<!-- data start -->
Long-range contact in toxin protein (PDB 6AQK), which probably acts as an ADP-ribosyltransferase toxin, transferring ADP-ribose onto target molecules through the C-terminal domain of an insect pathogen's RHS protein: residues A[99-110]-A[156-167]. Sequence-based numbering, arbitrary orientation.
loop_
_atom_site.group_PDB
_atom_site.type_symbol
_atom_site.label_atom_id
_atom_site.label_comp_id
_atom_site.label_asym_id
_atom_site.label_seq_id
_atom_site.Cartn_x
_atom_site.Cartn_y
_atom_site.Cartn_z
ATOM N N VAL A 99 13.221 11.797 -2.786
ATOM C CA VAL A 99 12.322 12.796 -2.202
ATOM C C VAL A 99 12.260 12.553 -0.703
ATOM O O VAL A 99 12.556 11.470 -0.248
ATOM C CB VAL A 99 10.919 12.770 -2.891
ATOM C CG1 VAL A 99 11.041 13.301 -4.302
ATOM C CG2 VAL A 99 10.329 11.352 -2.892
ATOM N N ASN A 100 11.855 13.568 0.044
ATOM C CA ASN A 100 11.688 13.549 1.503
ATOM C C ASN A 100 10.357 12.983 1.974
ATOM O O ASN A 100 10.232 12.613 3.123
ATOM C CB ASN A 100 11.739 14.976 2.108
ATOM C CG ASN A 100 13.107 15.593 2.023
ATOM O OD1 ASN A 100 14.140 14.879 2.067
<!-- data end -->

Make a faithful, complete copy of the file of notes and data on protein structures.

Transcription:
Long-range contact in toxin protein (PDB 6AQK), which probably acts as an ADP-ribosyltransferase toxin, transferring ADP-ribose onto target molecules through the C-terminal domain of an insect pathogen's RHS protein: residues A[99-110]-A[156-167]. Sequence-based numbering, arbitrary orientation.
loop_
_atom_site.group_PDB
_atom_site.type_symbol
_atom_site.label_atom_id
_atom_site.label_comp_id
_atom_site.label_asym_id
_atom_site.label_seq_id
_atom_site.Cartn_x
_atom_site.Cartn_y
_atom_site.Cartn_z
ATOM N N VAL A 99 13.221 11.797 -2.786
ATOM C CA VAL A 99 12.322 12.796 -2.202
ATOM C C VAL A 99 12.260 12.553 -0.703
ATOM O O VAL A 99 12.556 11.470 -0.248
ATOM C CB VAL A 99 10.919 12.770 -2.891
ATOM C CG1 VAL A 99 11.041 13.301 -4.302
ATOM C CG2 VAL A 99 10.329 11.352 -2.892
ATOM N N ASN A 100 11.855 13.568 0.044
ATOM C CA ASN A 100 11.688 13.549 1.503
ATOM C C ASN A 100 10.357 12.983 1.974
ATOM O O ASN A 100 10.232 12.613 3.123
ATOM C CB ASN A 100 11.739 14.976 2.108
ATOM C CG ASN A 100 13.107 15.593 2.023
ATOM O OD1 ASN A 100 14.140 14.879 2.067